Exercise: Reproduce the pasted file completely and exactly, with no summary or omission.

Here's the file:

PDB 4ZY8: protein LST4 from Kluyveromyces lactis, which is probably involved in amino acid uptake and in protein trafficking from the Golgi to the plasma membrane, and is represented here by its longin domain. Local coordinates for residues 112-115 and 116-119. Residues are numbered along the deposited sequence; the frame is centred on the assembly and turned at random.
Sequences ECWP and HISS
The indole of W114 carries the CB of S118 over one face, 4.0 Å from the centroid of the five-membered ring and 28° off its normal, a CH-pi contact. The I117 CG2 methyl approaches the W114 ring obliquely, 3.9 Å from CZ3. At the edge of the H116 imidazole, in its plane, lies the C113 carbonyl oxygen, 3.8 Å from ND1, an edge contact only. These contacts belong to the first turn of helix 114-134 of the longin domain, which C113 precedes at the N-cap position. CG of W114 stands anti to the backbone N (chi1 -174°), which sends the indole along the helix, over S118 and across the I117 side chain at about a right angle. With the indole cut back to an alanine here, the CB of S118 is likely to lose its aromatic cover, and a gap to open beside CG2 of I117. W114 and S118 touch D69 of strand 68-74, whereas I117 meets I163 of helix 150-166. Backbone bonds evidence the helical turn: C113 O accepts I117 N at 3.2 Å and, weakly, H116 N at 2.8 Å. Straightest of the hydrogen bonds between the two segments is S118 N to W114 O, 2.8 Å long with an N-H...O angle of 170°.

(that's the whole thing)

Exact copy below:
PDB 4ZY8: protein LST4 from Kluyveromyces lactis, which is probably involved in amino acid uptake and in protein trafficking from the Golgi to the plasma membrane, and is represented here by its longin domain. Local coordinates for residues 112-115 and 116-119. Residues are numbered along the deposited sequence; the frame is centred on the assembly and turned at random.
Sequences ECWP and HISS
The indole of W114 carries the CB of S118 over one face, 4.0 Å from the centroid of the five-membered ring and 28° off its normal, a CH-pi contact. The I117 CG2 methyl approaches the W114 ring obliquely, 3.9 Å from CZ3. At the edge of the H116 imidazole, in its plane, lies the C113 carbonyl oxygen, 3.8 Å from ND1, an edge contact only. These contacts belong to the first turn of helix 114-134 of the longin domain, which C113 precedes at the N-cap position. CG of W114 stands anti to the backbone N (chi1 -174°), which sends the indole along the helix, over S118 and across the I117 side chain at about a right angle. With the indole cut back to an alanine here, the CB of S118 is likely to lose its aromatic cover, and a gap to open beside CG2 of I117. W114 and S118 touch D69 of strand 68-74, whereas I117 meets I163 of helix 150-166. Backbone bonds evidence the helical turn: C113 O accepts I117 N at 3.2 Å and, weakly, H116 N at 2.8 Å. Straightest of the hydrogen bonds between the two segments is S118 N to W114 O, 2.8 Å long with an N-H...O angle of 170°.